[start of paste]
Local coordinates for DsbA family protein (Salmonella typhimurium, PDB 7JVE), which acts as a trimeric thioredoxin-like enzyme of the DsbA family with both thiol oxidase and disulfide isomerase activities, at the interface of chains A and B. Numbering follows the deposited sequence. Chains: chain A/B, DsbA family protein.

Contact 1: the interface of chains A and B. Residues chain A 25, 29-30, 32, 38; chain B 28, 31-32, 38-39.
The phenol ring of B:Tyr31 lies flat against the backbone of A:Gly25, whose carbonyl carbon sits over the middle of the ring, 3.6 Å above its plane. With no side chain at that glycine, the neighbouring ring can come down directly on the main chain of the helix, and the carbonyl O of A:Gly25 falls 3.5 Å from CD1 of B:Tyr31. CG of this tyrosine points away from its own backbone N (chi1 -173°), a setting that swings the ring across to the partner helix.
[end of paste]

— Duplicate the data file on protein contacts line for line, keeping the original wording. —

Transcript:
Local coordinates for DsbA family protein (Salmonella typhimurium, PDB 7JVE), which acts as a trimeric thioredoxin-like enzyme of the DsbA family with both thiol oxidase and disulfide isomerase activities, at the interface of chains A and B. Numbering follows the deposited sequence. Chains: chain A/B, DsbA family protein.

Contact 1: the interface of chains A and B. Residues chain A 25, 29-30, 32, 38; chain B 28, 31-32, 38-39.
The phenol ring of B:Tyr31 lies flat against the backbone of A:Gly25, whose carbonyl carbon sits over the middle of the ring, 3.6 Å above its plane. With no side chain at that glycine, the neighbouring ring can come down directly on the main chain of the helix, and the carbonyl O of A:Gly25 falls 3.5 Å from CD1 of B:Tyr31. CG of this tyrosine points away from its own backbone N (chi1 -173°), a setting that swings the ring across to the partner helix.